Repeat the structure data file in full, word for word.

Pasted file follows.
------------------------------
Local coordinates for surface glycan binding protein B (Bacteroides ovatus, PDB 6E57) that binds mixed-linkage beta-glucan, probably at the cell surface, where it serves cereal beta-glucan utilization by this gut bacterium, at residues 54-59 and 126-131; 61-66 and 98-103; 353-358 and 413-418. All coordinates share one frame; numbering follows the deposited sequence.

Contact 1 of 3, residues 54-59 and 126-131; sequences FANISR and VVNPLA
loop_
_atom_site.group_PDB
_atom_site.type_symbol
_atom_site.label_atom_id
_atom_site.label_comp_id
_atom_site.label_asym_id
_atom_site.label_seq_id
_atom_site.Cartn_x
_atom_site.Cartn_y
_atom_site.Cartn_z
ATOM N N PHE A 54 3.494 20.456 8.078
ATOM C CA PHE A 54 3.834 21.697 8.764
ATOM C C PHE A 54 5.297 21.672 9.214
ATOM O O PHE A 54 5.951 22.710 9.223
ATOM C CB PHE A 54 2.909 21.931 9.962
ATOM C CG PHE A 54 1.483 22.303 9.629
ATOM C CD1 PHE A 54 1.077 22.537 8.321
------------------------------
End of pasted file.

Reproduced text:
Local coordinates for surface glycan binding protein B (Bacteroides ovatus, PDB 6E57) that binds mixed-linkage beta-glucan, probably at the cell surface, where it serves cereal beta-glucan utilization by this gut bacterium, at residues 54-59 and 126-131; 61-66 and 98-103; 353-358 and 413-418. All coordinates share one frame; numbering follows the deposited sequence.

Contact 1 of 3, residues 54-59 and 126-131; sequences FANISR and VVNPLA
loop_
_atom_site.group_PDB
_atom_site.type_symbol
_atom_site.label_atom_id
_atom_site.label_comp_id
_atom_site.label_asym_id
_atom_site.label_seq_id
_atom_site.Cartn_x
_atom_site.Cartn_y
_atom_site.Cartn_z
ATOM N N PHE A 54 3.494 20.456 8.078
ATOM C CA PHE A 54 3.834 21.697 8.764
ATOM C C PHE A 54 5.297 21.672 9.214
ATOM O O PHE A 54 5.951 22.710 9.223
ATOM C CB PHE A 54 2.909 21.931 9.962
ATOM C CG PHE A 54 1.483 22.303 9.629
ATOM C CD1 PHE A 54 1.077 22.537 8.321